Former Major League All-Star Mark Teixeira joined Golic and Wingo Wednesday morning to discuss the MLB offseason and the slow free agent market. Teixeira gave his thoughts on the market for Bryce Harper and Manny Machado and took a stance other players have taken as of late.
Teixeira believes that baseball analytics is playing a role in the issues free agents are facing this winter.
“When Alex Rodriguez signed his $252 million contract back in 2000, salaries got crazy, and they were favoring the players,” Teixeira said. “For a fifteen year span, the salaries favored the players. Analytics has flipped that narrative a little bit.”
Baseball analytics are used to further evaluate players’ worth and have been on the rise as they are being implemented into all areas of today’s game. With the recent market slowdowns, players have been looking to analytics as possible blame for the late-developing activity.
“If you look at an average major leaguer and you look at a superstar making $25 million a year, you take their analytics, and they’re not that much different of a player. You take Bryce Harper and Manny Machado, take their names out of it and just put their numbers, it’ll spit out a number that says ‘you know what, they’re not worth $30-40 million a year.’”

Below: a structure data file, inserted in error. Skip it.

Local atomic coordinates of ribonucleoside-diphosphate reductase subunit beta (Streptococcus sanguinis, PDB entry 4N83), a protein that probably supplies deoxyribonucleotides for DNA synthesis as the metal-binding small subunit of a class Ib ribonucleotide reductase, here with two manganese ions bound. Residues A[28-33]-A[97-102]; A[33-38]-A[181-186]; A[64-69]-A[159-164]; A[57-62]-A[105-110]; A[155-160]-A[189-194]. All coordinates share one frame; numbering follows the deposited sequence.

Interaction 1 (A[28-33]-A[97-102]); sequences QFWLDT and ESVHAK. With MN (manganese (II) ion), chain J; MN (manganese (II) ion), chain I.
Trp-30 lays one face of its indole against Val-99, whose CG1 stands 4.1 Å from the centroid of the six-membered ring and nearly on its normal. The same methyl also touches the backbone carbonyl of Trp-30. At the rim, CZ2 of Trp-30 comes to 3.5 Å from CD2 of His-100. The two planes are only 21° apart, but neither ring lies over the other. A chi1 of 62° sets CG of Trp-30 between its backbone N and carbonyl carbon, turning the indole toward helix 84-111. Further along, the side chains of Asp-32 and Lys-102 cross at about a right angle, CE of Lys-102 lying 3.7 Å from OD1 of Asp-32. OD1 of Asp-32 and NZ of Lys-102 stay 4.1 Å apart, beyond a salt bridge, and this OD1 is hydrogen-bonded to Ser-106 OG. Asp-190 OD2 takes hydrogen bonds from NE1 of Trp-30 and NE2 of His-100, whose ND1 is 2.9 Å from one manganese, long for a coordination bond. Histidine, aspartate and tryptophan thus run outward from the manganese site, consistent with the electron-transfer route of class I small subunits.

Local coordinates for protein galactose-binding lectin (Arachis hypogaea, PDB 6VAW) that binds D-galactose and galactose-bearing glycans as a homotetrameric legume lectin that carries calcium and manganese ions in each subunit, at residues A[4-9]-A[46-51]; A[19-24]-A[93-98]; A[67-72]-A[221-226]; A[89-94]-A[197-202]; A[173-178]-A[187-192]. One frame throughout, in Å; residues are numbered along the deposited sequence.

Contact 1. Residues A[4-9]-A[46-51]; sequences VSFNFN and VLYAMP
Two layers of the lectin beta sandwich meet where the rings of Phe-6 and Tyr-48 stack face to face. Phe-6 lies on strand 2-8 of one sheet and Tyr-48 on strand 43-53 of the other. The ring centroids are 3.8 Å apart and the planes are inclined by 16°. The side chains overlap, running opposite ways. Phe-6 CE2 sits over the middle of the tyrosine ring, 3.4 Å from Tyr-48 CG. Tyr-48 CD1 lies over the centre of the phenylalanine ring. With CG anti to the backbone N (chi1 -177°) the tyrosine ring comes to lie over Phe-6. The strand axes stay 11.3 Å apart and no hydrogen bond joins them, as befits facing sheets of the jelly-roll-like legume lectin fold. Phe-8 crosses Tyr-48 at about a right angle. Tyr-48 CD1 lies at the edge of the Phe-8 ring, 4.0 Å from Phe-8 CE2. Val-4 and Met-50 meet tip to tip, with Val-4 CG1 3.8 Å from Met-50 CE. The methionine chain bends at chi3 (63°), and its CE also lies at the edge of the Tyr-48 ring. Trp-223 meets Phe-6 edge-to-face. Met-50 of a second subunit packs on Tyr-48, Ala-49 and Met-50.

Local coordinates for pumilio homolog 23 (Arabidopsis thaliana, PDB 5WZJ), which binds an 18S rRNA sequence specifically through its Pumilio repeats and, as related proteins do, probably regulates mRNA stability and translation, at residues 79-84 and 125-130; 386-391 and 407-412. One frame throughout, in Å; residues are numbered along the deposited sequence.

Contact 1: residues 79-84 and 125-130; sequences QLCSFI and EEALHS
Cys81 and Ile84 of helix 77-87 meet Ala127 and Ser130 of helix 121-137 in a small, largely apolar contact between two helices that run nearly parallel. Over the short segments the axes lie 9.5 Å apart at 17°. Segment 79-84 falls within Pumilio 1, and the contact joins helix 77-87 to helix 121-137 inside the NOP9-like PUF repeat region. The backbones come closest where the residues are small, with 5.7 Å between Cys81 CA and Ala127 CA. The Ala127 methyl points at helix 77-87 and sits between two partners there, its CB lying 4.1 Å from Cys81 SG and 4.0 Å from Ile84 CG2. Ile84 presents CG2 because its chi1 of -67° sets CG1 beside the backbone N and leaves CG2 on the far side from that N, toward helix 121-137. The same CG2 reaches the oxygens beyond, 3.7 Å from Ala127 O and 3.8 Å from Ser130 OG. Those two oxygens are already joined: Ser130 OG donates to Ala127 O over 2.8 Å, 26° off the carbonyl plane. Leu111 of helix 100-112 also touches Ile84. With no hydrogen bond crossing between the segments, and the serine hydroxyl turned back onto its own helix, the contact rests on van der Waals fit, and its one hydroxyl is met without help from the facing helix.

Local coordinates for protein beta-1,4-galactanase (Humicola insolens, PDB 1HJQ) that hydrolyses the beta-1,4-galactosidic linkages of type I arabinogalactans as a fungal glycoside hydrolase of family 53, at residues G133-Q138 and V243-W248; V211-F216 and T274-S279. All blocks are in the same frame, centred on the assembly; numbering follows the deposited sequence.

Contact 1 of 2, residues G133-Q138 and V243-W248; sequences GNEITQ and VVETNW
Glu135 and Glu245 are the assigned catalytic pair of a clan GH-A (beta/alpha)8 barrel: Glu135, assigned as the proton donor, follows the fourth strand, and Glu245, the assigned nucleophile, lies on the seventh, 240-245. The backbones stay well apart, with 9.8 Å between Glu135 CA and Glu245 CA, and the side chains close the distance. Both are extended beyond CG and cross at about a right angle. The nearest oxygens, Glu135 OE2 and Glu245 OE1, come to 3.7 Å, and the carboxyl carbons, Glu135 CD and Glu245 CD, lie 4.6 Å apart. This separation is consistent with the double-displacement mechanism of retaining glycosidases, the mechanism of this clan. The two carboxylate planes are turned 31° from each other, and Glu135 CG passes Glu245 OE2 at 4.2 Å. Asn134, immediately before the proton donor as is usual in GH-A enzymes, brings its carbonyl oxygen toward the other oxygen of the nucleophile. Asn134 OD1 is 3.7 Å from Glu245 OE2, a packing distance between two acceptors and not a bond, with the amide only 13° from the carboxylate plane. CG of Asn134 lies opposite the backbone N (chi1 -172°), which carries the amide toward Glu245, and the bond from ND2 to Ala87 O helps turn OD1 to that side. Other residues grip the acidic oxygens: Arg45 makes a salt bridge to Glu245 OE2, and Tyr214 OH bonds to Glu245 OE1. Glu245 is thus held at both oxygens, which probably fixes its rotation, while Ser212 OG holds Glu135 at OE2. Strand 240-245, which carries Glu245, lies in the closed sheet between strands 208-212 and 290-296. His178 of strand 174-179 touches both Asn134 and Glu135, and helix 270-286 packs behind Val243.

Blaming sabermetrics and analytics is a stance that can be highly debated amongst the baseball community, but one thing we know for sure is that teams have indeed become smarter with the contracts they hand out. In Machado and Harper’s case, teams are not concerned over their current level of play, instead, they are hesitant because of what analytics tell us about how they may perform in their 30’s.
“So I think the dynamic has shifted. Owners are in a better position, and they also have the excuse of saying ‘hey we’re up against the salary cap, we’re not going to spend any more money’”, Teixeira said.
Teixeira’s comments are important because of the way he comes at it from both points of views. Some players, such as Evan Longoria, may put most of the blame on the over-use of analytics, but in reality its a mix of multiple factors.